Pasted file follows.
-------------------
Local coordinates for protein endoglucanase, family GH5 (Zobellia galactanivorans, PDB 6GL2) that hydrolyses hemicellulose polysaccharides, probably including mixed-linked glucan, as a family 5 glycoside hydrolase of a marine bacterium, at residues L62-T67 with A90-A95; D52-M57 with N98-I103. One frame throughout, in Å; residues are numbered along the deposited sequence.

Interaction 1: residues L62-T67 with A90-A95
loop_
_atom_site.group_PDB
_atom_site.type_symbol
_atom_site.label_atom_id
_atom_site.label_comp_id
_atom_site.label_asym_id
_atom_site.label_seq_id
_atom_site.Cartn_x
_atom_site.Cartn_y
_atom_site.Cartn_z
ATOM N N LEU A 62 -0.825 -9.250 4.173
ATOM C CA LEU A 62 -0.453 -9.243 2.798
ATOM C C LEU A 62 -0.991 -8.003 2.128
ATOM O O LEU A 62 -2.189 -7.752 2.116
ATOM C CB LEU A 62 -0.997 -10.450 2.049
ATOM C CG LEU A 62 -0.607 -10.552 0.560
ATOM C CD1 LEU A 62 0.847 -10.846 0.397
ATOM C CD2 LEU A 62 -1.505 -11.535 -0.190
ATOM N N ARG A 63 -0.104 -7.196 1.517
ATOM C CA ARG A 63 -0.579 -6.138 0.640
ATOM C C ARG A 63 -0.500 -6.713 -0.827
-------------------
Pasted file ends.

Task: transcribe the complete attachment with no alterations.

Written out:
Local coordinates for protein endoglucanase, family GH5 (Zobellia galactanivorans, PDB 6GL2) that hydrolyses hemicellulose polysaccharides, probably including mixed-linked glucan, as a family 5 glycoside hydrolase of a marine bacterium, at residues L62-T67 with A90-A95; D52-M57 with N98-I103. One frame throughout, in Å; residues are numbered along the deposited sequence.

Interaction 1: residues L62-T67 with A90-A95
loop_
_atom_site.group_PDB
_atom_site.type_symbol
_atom_site.label_atom_id
_atom_site.label_comp_id
_atom_site.label_asym_id
_atom_site.label_seq_id
_atom_site.Cartn_x
_atom_site.Cartn_y
_atom_site.Cartn_z
ATOM N N LEU A 62 -0.825 -9.250 4.173
ATOM C CA LEU A 62 -0.453 -9.243 2.798
ATOM C C LEU A 62 -0.991 -8.003 2.128
ATOM O O LEU A 62 -2.189 -7.752 2.116
ATOM C CB LEU A 62 -0.997 -10.450 2.049
ATOM C CG LEU A 62 -0.607 -10.552 0.560
ATOM C CD1 LEU A 62 0.847 -10.846 0.397
ATOM C CD2 LEU A 62 -1.505 -11.535 -0.190
ATOM N N ARG A 63 -0.104 -7.196 1.517
ATOM C CA ARG A 63 -0.579 -6.138 0.640
ATOM C C ARG A 63 -0.500 -6.713 -0.827